The Employee Handbook as an Evolving Document

Executives in small companies assume they don’t need to worry about details like employee handbooks. The handbooks seem like details that are only necessary for larger companies with many workers. This is a common misconception. An employee handbook is critical for companies of every size. It helps both the employer and the employees. Another misconception among small and large companies is that an employee handbook only needs to be created once. In reality, the document needs to evolve along with the company, laws and other issues that affect the company.  

Lawsuits have proven that companies of all sizes need handbooks to protect themselves. Companies are vulnerable to lawsuits and employees have won large judgments in cases against company management. Employees have won cases that pertain to sexual harassment, violations of the Family and Medical Leave Act of 1993 and violations against federal and state regulations. Companies are also vulnerable to lawsuits from customers if employees violate laws such as disclosing personal information or sexually harass customers or vendors. The employee handbook should clearly outline the policies and procedures that management and employees must follow to stay in compliance with law. The handbook needs to be updated regularly to include changes in laws and business practices.

Creating an employee handbook does not have to be a complicated process but it must be thorough. You can find a wide variety of handbook templates and guidelines from reputable sources online. Some sources include the Society for Human Resources at shrm.org, the U.S. Small Business Association at sba.gov and the National Federation of Independent Business at nfib.com. These templates will help you understand all the topics you need to cover in the handbook. Even if you closely follow the template, you should always have your company’s legal counsel review the handbook.

There are many standard parts of an employee handbook. The document often contains some information about the company’s history, the mission statement and information about how employees can contribute to the company’s goals. The handbook should contain definitions of full-time and part-time employment, details regarding benefits, pay, vacations, employee savings and workplace rules. These rules typically pertain to on-the-job safety, handling on-the-job accidents, discipline and performance reviews. Your company should require employees to sign a form acknowledging that they have received the latest edition of the handbook. When the handbook is modified, the changes must be distributed to all employees and everyone must sign a form acknowledging that they have received the changes.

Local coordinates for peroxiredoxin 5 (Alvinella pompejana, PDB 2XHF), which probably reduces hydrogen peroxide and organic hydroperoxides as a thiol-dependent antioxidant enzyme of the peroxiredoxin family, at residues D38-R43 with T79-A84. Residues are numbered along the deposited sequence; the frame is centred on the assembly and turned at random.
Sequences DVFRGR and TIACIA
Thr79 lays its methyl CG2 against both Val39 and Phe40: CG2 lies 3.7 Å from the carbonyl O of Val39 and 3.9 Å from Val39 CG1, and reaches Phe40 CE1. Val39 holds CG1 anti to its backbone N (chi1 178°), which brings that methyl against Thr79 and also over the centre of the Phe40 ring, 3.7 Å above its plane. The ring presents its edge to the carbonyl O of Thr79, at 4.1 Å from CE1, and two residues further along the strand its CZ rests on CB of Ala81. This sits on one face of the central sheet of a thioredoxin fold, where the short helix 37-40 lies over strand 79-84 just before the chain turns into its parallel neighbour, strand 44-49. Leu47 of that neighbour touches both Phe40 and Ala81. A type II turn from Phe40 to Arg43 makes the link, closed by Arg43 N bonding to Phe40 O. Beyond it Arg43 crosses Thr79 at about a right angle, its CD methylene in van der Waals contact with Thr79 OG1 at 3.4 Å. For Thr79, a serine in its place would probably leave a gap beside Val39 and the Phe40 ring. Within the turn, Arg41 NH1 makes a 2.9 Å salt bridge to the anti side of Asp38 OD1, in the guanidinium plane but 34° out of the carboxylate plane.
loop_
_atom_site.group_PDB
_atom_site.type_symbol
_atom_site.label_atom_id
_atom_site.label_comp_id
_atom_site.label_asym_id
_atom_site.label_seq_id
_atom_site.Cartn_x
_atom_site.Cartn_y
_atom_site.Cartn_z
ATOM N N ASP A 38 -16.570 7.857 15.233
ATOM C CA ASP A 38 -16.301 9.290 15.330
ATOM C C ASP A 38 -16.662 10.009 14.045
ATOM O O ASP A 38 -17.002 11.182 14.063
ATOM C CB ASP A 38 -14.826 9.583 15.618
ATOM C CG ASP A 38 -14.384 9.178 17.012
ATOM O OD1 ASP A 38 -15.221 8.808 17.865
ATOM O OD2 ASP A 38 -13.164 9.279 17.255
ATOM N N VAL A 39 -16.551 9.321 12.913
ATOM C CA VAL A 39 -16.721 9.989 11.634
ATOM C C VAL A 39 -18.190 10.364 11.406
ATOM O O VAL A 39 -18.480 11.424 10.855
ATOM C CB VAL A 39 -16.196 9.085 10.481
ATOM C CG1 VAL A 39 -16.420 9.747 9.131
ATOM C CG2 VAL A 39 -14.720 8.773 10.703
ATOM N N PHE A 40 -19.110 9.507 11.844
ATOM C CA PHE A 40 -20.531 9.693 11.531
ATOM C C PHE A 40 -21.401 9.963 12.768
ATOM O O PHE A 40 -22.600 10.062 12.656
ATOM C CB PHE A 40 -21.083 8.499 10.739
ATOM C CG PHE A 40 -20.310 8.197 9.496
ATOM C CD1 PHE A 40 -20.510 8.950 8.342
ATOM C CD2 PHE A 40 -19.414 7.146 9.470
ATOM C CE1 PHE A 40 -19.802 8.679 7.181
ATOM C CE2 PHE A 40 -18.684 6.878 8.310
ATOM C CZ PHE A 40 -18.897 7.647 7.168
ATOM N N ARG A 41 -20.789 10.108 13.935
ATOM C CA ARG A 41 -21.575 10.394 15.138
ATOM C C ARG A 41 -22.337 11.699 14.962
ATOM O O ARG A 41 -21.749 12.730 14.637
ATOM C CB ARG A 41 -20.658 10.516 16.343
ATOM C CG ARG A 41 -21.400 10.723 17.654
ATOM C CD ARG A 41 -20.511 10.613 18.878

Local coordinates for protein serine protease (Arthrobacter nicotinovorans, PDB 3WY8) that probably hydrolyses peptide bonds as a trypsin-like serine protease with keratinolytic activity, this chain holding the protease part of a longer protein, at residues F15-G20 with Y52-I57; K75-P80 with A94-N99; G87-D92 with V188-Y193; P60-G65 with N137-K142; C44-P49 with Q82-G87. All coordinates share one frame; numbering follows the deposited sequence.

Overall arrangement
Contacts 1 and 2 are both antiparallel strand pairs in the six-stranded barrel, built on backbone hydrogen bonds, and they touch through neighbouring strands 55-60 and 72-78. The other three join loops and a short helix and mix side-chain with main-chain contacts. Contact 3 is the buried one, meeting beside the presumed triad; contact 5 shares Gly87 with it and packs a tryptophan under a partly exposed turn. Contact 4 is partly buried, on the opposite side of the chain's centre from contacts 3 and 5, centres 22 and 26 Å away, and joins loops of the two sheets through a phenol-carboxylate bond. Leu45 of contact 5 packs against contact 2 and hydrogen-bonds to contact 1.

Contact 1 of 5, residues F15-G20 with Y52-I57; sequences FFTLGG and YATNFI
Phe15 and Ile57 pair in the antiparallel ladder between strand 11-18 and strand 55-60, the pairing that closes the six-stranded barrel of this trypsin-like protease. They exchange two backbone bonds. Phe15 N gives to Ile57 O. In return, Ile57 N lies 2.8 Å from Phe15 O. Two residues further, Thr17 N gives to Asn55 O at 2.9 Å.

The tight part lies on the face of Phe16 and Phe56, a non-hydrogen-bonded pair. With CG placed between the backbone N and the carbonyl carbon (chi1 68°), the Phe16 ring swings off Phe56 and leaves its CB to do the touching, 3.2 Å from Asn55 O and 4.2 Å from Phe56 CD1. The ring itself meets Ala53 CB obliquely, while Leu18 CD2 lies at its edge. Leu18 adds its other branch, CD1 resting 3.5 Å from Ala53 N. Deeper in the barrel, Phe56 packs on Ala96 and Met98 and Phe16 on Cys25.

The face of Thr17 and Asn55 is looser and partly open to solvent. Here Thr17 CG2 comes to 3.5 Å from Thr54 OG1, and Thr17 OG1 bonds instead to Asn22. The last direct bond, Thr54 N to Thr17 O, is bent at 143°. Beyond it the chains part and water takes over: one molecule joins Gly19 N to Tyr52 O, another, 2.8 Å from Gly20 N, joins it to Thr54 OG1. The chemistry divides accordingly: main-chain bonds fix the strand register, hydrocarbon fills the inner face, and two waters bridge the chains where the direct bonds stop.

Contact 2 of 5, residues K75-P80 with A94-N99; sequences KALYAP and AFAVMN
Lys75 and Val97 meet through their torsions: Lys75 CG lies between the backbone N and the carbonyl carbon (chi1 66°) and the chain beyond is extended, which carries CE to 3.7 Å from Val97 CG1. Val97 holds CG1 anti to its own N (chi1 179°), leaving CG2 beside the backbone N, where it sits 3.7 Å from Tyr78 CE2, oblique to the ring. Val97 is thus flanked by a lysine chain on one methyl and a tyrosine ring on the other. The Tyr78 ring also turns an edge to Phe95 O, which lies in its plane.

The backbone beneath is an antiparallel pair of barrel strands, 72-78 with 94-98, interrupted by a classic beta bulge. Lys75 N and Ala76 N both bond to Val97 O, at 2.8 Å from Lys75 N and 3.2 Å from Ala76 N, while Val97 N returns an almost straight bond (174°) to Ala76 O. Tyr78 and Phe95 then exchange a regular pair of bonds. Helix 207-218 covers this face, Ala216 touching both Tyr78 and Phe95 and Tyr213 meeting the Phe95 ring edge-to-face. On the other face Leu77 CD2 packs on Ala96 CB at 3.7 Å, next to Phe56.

If there are special circumstances within your company or you are concerned about particular risks, consider hiring a human resources consultant or legal consultant. He or she can evaluate your situation and give you advice about what the handbook should include. You can also get guidance on the appropriate wording for the document. Even if you have a qualified human resources consultant, never skip the step of having legal counsel review the document. Although this involves extra costs, it’s worth in the long run. Attorneys can identify gaps in the document and help you avoid unclear or confusing language.

23717793_sIf your company has multiple locations, you will have to address changes in addendums to each state’s handbook. States make laws that affect employment and companies with multi-state locations must ensure that they are complaint with the laws for the locations in each state. The employee handbook in Nevada will look different than the Oregon employee handbook.

What does it mean when the employee handbook is an evolving document? This means that you don’t create the handbook once and consider it finished. Your business may change may grow, you may add locations, create new roles or revise policies such as vacation or sick time. Even if your company stays the same, you will still have to consider new laws and industry regulations. These need to be added to your employee handbook and you’ll need to distribute the updates to employees.

Technology changes quickly and often requires new policies within the company. Social media and data privacy are modern concerns that companies didn’t need to address in the past. Organizations have had to develop policies to ensure that employees are using these tools appropriately. State, local and federal laws change on an ongoing basis. You need to communicate these change to employees. If you don’t have policies that address these issues and regulations, your company could be vulnerable to lawsuits and penalties. These are some examples of why the handbook must constantly evolve.